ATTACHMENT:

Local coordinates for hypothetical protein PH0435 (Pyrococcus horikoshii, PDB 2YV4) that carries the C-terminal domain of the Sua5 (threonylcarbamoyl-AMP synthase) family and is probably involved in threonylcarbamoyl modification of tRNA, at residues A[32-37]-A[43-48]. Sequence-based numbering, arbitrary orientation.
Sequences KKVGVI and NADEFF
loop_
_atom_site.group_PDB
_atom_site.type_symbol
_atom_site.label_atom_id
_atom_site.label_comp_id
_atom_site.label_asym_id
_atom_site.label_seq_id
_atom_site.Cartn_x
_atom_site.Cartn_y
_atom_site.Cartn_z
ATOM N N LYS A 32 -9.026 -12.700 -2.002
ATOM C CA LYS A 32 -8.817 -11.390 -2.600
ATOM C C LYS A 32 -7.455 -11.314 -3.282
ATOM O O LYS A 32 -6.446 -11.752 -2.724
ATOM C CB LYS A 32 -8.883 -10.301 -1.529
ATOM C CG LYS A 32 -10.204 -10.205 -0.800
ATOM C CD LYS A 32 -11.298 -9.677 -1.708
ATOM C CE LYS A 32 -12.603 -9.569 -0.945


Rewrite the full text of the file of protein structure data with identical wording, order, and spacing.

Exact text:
Local coordinates for hypothetical protein PH0435 (Pyrococcus horikoshii, PDB 2YV4) that carries the C-terminal domain of the Sua5 (threonylcarbamoyl-AMP synthase) family and is probably involved in threonylcarbamoyl modification of tRNA, at residues A[32-37]-A[43-48]. Sequence-based numbering, arbitrary orientation.
Sequences KKVGVI and NADEFF
loop_
_atom_site.group_PDB
_atom_site.type_symbol
_atom_site.label_atom_id
_atom_site.label_comp_id
_atom_site.label_asym_id
_atom_site.label_seq_id
_atom_site.Cartn_x
_atom_site.Cartn_y
_atom_site.Cartn_z
ATOM N N LYS A 32 -9.026 -12.700 -2.002
ATOM C CA LYS A 32 -8.817 -11.390 -2.600
ATOM C C LYS A 32 -7.455 -11.314 -3.282
ATOM O O LYS A 32 -6.446 -11.752 -2.724
ATOM C CB LYS A 32 -8.883 -10.301 -1.529
ATOM C CG LYS A 32 -10.204 -10.205 -0.800
ATOM C CD LYS A 32 -11.298 -9.677 -1.708
ATOM C CE LYS A 32 -12.603 -9.569 -0.945